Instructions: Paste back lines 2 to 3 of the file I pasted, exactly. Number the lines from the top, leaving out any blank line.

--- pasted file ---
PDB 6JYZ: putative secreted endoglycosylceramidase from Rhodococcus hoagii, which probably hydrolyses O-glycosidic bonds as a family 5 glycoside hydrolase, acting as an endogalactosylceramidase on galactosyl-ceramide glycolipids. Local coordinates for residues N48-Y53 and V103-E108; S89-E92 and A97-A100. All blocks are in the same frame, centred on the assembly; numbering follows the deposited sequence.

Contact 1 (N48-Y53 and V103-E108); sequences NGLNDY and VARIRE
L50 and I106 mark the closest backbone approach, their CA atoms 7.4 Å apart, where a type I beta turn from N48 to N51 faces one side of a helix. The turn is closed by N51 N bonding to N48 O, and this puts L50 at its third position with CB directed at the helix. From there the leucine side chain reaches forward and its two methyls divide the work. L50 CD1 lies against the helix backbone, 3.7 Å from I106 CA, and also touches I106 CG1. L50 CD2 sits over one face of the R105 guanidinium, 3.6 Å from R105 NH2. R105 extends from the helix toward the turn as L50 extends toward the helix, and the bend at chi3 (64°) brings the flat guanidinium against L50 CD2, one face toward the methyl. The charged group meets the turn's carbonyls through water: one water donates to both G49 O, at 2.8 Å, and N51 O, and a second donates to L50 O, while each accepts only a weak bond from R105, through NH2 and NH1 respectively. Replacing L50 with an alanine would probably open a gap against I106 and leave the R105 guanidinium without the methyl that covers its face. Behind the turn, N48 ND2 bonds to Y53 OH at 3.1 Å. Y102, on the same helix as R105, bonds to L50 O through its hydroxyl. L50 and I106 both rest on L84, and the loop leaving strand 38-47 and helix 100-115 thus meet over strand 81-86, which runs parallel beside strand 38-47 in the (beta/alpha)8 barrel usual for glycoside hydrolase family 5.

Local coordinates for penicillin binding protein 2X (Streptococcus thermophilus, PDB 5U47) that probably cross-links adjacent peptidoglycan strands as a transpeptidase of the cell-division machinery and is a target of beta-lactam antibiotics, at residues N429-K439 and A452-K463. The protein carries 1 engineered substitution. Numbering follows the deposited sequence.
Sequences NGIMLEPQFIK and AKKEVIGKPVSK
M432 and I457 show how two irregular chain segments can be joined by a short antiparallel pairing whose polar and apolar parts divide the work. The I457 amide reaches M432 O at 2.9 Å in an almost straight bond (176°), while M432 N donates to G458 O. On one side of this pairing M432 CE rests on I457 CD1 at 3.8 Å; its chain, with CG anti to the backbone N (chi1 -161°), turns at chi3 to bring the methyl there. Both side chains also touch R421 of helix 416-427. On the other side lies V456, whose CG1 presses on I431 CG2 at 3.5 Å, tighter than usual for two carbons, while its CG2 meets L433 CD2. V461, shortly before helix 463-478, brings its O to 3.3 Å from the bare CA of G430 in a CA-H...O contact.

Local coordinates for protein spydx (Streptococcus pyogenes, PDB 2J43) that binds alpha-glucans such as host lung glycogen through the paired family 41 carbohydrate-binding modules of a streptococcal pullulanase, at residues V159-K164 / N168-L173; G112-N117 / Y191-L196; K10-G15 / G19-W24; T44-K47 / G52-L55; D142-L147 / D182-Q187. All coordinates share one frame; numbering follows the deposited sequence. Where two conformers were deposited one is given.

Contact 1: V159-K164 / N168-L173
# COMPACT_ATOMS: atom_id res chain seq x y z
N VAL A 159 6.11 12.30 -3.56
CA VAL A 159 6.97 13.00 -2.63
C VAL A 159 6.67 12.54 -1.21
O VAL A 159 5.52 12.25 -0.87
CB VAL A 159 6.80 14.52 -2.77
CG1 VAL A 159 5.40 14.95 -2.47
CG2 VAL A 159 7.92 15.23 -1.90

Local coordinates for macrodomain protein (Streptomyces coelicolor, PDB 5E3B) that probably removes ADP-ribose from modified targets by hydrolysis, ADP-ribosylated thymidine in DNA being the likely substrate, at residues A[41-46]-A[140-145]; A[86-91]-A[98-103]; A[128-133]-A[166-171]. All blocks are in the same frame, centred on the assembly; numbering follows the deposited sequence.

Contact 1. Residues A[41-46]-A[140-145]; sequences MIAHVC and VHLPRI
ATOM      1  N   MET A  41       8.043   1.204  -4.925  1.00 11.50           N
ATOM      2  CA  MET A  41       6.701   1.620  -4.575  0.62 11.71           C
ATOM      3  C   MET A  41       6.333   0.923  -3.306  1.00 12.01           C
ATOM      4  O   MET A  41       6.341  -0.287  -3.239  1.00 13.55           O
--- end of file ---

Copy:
Contact 1 (N48-Y53 and V103-E108); sequences NGLNDY and VARIRE
L50 and I106 mark the closest backbone approach, their CA atoms 7.4 Å apart, where a type I beta turn from N48 to N51 faces one side of a helix. The turn is closed by N51 N bonding to N48 O, and this puts L50 at its third position with CB directed at the helix. From there the leucine side chain reaches forward and its two methyls divide the work. L50 CD1 lies against the helix backbone, 3.7 Å from I106 CA, and also touches I106 CG1. L50 CD2 sits over one face of the R105 guanidinium, 3.6 Å from R105 NH2. R105 extends from the helix toward the turn as L50 extends toward the helix, and the bend at chi3 (64°) brings the flat guanidinium against L50 CD2, one face toward the methyl. The charged group meets the turn's carbonyls through water: one water donates to both G49 O, at 2.8 Å, and N51 O, and a second donates to L50 O, while each accepts only a weak bond from R105, through NH2 and NH1 respectively. Replacing L50 with an alanine would probably open a gap against I106 and leave the R105 guanidinium without the methyl that covers its face. Behind the turn, N48 ND2 bonds to Y53 OH at 3.1 Å. Y102, on the same helix as R105, bonds to L50 O through its hydroxyl. L50 and I106 both rest on L84, and the loop leaving strand 38-47 and helix 100-115 thus meet over strand 81-86, which runs parallel beside strand 38-47 in the (beta/alpha)8 barrel usual for glycoside hydrolase family 5.